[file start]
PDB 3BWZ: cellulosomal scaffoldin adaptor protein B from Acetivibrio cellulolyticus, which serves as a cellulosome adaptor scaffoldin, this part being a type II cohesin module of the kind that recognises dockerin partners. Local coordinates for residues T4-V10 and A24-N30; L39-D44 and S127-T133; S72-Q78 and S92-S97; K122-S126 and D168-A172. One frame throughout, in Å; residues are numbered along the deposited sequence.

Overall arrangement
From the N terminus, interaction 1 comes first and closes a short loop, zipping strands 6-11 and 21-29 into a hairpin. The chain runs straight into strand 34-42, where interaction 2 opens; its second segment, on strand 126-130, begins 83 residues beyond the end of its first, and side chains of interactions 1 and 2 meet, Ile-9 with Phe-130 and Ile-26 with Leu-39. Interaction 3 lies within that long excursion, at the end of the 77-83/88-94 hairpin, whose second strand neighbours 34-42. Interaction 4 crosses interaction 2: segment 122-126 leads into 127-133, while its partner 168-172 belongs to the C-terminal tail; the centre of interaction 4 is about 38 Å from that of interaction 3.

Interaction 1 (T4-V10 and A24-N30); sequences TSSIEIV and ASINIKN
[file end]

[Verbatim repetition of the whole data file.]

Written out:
PDB 3BWZ: cellulosomal scaffoldin adaptor protein B from Acetivibrio cellulolyticus, which serves as a cellulosome adaptor scaffoldin, this part being a type II cohesin module of the kind that recognises dockerin partners. Local coordinates for residues T4-V10 and A24-N30; L39-D44 and S127-T133; S72-Q78 and S92-S97; K122-S126 and D168-A172. One frame throughout, in Å; residues are numbered along the deposited sequence.

Overall arrangement
From the N terminus, interaction 1 comes first and closes a short loop, zipping strands 6-11 and 21-29 into a hairpin. The chain runs straight into strand 34-42, where interaction 2 opens; its second segment, on strand 126-130, begins 83 residues beyond the end of its first, and side chains of interactions 1 and 2 meet, Ile-9 with Phe-130 and Ile-26 with Leu-39. Interaction 3 lies within that long excursion, at the end of the 77-83/88-94 hairpin, whose second strand neighbours 34-42. Interaction 4 crosses interaction 2: segment 122-126 leads into 127-133, while its partner 168-172 belongs to the C-terminal tail; the centre of interaction 4 is about 38 Å from that of interaction 3.

Interaction 1 (T4-V10 and A24-N30); sequences TSSIEIV and ASINIKN